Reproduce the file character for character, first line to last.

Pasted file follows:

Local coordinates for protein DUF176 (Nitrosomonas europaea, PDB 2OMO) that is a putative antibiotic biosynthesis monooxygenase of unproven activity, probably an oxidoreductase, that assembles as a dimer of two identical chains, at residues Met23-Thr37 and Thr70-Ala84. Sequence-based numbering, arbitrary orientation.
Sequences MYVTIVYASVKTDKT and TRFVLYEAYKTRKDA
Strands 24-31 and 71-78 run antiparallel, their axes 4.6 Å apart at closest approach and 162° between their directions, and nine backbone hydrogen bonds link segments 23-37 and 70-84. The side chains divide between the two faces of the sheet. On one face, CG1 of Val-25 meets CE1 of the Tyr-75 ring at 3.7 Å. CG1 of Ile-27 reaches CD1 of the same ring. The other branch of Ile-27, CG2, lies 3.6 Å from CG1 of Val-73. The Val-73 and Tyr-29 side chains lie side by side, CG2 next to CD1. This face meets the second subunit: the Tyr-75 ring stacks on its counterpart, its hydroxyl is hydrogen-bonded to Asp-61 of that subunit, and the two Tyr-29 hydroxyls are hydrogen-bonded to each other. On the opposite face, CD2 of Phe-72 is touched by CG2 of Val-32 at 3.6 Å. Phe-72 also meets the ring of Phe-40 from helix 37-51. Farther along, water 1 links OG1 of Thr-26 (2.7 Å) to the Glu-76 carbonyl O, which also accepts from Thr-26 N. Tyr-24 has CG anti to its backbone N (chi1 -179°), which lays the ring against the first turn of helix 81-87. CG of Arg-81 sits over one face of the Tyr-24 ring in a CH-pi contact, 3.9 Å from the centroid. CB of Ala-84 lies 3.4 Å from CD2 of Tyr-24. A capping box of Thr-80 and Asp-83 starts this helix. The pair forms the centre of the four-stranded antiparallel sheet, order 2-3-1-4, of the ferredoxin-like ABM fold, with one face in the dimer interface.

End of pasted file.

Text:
Local coordinates for protein DUF176 (Nitrosomonas europaea, PDB 2OMO) that is a putative antibiotic biosynthesis monooxygenase of unproven activity, probably an oxidoreductase, that assembles as a dimer of two identical chains, at residues Met23-Thr37 and Thr70-Ala84. Sequence-based numbering, arbitrary orientation.
Sequences MYVTIVYASVKTDKT and TRFVLYEAYKTRKDA
Strands 24-31 and 71-78 run antiparallel, their axes 4.6 Å apart at closest approach and 162° between their directions, and nine backbone hydrogen bonds link segments 23-37 and 70-84. The side chains divide between the two faces of the sheet. On one face, CG1 of Val-25 meets CE1 of the Tyr-75 ring at 3.7 Å. CG1 of Ile-27 reaches CD1 of the same ring. The other branch of Ile-27, CG2, lies 3.6 Å from CG1 of Val-73. The Val-73 and Tyr-29 side chains lie side by side, CG2 next to CD1. This face meets the second subunit: the Tyr-75 ring stacks on its counterpart, its hydroxyl is hydrogen-bonded to Asp-61 of that subunit, and the two Tyr-29 hydroxyls are hydrogen-bonded to each other. On the opposite face, CD2 of Phe-72 is touched by CG2 of Val-32 at 3.6 Å. Phe-72 also meets the ring of Phe-40 from helix 37-51. Farther along, water 1 links OG1 of Thr-26 (2.7 Å) to the Glu-76 carbonyl O, which also accepts from Thr-26 N. Tyr-24 has CG anti to its backbone N (chi1 -179°), which lays the ring against the first turn of helix 81-87. CG of Arg-81 sits over one face of the Tyr-24 ring in a CH-pi contact, 3.9 Å from the centroid. CB of Ala-84 lies 3.4 Å from CD2 of Tyr-24. A capping box of Thr-80 and Asp-83 starts this helix. The pair forms the centre of the four-stranded antiparallel sheet, order 2-3-1-4, of the ferredoxin-like ABM fold, with one face in the dimer interface.